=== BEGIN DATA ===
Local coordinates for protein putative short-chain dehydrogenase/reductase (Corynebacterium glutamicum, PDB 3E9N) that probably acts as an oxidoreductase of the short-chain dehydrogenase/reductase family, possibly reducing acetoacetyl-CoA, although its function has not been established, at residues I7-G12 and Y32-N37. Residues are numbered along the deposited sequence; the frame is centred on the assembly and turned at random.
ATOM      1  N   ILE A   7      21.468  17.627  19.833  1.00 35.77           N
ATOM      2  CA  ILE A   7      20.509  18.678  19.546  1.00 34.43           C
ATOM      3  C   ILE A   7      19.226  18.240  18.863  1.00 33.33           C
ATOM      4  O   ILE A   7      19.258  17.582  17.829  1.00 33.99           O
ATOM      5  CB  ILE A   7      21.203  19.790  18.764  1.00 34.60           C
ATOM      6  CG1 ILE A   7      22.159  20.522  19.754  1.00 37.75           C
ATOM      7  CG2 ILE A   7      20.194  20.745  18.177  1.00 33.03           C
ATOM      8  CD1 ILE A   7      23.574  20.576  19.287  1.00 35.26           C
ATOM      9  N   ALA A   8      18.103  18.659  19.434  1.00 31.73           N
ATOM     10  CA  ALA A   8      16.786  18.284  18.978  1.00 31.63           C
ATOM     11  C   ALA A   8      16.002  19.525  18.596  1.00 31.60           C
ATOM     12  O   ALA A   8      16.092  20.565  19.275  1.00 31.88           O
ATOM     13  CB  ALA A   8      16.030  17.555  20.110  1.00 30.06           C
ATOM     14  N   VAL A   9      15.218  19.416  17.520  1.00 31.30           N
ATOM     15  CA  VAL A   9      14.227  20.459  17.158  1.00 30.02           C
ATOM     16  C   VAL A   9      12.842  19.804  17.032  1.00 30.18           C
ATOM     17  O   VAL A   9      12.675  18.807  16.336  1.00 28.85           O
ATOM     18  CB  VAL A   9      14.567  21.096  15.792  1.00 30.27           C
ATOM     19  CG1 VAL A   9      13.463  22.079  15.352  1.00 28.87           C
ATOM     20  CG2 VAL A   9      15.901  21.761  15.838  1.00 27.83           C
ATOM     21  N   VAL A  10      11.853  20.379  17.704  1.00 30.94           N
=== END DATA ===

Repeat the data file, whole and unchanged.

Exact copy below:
Local coordinates for protein putative short-chain dehydrogenase/reductase (Corynebacterium glutamicum, PDB 3E9N) that probably acts as an oxidoreductase of the short-chain dehydrogenase/reductase family, possibly reducing acetoacetyl-CoA, although its function has not been established, at residues I7-G12 and Y32-N37. Residues are numbered along the deposited sequence; the frame is centred on the assembly and turned at random.
ATOM      1  N   ILE A   7      21.468  17.627  19.833  1.00 35.77           N
ATOM      2  CA  ILE A   7      20.509  18.678  19.546  1.00 34.43           C
ATOM      3  C   ILE A   7      19.226  18.240  18.863  1.00 33.33           C
ATOM      4  O   ILE A   7      19.258  17.582  17.829  1.00 33.99           O
ATOM      5  CB  ILE A   7      21.203  19.790  18.764  1.00 34.60           C
ATOM      6  CG1 ILE A   7      22.159  20.522  19.754  1.00 37.75           C
ATOM      7  CG2 ILE A   7      20.194  20.745  18.177  1.00 33.03           C
ATOM      8  CD1 ILE A   7      23.574  20.576  19.287  1.00 35.26           C
ATOM      9  N   ALA A   8      18.103  18.659  19.434  1.00 31.73           N
ATOM     10  CA  ALA A   8      16.786  18.284  18.978  1.00 31.63           C
ATOM     11  C   ALA A   8      16.002  19.525  18.596  1.00 31.60           C
ATOM     12  O   ALA A   8      16.092  20.565  19.275  1.00 31.88           O
ATOM     13  CB  ALA A   8      16.030  17.555  20.110  1.00 30.06           C
ATOM     14  N   VAL A   9      15.218  19.416  17.520  1.00 31.30           N
ATOM     15  CA  VAL A   9      14.227  20.459  17.158  1.00 30.02           C
ATOM     16  C   VAL A   9      12.842  19.804  17.032  1.00 30.18           C
ATOM     17  O   VAL A   9      12.675  18.807  16.336  1.00 28.85           O
ATOM     18  CB  VAL A   9      14.567  21.096  15.792  1.00 30.27           C
ATOM     19  CG1 VAL A   9      13.463  22.079  15.352  1.00 28.87           C
ATOM     20  CG2 VAL A   9      15.901  21.761  15.838  1.00 27.83           C
ATOM     21  N   VAL A  10      11.853  20.379  17.704  1.00 30.94           N